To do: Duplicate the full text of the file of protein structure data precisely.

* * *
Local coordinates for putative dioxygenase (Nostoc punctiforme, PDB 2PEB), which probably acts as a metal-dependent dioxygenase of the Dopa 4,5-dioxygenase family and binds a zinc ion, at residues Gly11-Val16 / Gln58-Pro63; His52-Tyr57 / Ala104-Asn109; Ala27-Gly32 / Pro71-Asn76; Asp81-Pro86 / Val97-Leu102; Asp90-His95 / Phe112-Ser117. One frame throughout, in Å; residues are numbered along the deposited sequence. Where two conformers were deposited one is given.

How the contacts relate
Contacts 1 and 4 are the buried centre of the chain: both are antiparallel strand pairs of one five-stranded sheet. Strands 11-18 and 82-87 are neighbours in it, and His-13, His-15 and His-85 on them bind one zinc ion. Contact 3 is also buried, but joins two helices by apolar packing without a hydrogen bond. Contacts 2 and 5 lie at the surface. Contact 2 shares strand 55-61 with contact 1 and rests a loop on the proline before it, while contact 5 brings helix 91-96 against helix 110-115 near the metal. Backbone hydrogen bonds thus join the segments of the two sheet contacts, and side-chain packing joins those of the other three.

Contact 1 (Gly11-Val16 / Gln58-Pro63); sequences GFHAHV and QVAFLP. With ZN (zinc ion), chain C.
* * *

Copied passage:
Local coordinates for putative dioxygenase (Nostoc punctiforme, PDB 2PEB), which probably acts as a metal-dependent dioxygenase of the Dopa 4,5-dioxygenase family and binds a zinc ion, at residues Gly11-Val16 / Gln58-Pro63; His52-Tyr57 / Ala104-Asn109; Ala27-Gly32 / Pro71-Asn76; Asp81-Pro86 / Val97-Leu102; Asp90-His95 / Phe112-Ser117. One frame throughout, in Å; residues are numbered along the deposited sequence. Where two conformers were deposited one is given.

How the contacts relate
Contacts 1 and 4 are the buried centre of the chain: both are antiparallel strand pairs of one five-stranded sheet. Strands 11-18 and 82-87 are neighbours in it, and His-13, His-15 and His-85 on them bind one zinc ion. Contact 3 is also buried, but joins two helices by apolar packing without a hydrogen bond. Contacts 2 and 5 lie at the surface. Contact 2 shares strand 55-61 with contact 1 and rests a loop on the proline before it, while contact 5 brings helix 91-96 against helix 110-115 near the metal. Backbone hydrogen bonds thus join the segments of the two sheet contacts, and side-chain packing joins those of the other three.

Contact 1 (Gly11-Val16 / Gln58-Pro63); sequences GFHAHV and QVAFLP. With ZN (zinc ion), chain C.